Originally, the Business School was founded for an entirely different purpose than that under which it operates today. Shortly after the Spanish War there was a demand for university trained diplomats and municipal experts. A plan of courses was arranged for training men for these positions, but when it was submitted to the Faculty of Arts and Sciences, courses such as banking and accounting were included. In the spring of 1907, F. W. Taussig '79, professor of Economics assumed the task of raising funds for the "Graduate School of Public Service and Commerce." But the panic of 1907 precluded all plans.
On March 30, 1908, the Corporation voted to establish a Graduate School of Business Administration on the former plans. Henry Lee Higginson, after a few minutes' conversation with Professor Taussig offered to supply all the needed funds.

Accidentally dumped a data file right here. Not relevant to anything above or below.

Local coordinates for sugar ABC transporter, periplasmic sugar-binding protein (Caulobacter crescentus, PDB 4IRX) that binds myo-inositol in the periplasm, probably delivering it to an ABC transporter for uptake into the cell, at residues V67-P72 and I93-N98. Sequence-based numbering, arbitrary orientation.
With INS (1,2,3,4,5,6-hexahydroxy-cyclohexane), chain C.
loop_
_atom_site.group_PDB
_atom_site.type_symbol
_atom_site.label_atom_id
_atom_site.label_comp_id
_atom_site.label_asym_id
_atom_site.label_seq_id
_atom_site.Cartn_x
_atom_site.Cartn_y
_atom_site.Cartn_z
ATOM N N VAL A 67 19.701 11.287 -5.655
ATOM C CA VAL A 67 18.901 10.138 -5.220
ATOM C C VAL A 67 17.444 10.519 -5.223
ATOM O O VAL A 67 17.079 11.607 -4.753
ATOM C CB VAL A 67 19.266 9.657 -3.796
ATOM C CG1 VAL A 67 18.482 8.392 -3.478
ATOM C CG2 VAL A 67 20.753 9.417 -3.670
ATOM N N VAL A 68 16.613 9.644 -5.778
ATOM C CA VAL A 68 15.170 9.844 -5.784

The problem was now to determine how, as well as what, to teach. The lecture system was first adopted for the young school, but within a year the Langdell case system was accepted. The ideal was to establish business as a profession, therefore a degree was given.
With the increasing demand for college training after the World War, the enrollment of the school jumped from 159 to 400 in 1919. Classes and offices of the school overflowed from Lawrence Hall into the New Lecture Halls, Emerson, Harvard, University Hall, and several museums.
A campaign was officially opened to raise $5,000,000 on March 20, 1924, President Eliot's ninetieth birthday, for the new buildings at Soldiers Field. The campaign was unexpectedly brought to a close. George F. Baker, the "dean of American business" said he "lost interest" when asked to give the first million. Instead he donated the complete amount. Dedication of the beautiful now buildings took place on June 4, 1927. Thus, in a quarter of a century, a flourishing school had sprung into existence, to teach, as President Lowell describes it, "the oldest of the arts, but the newest of the professions."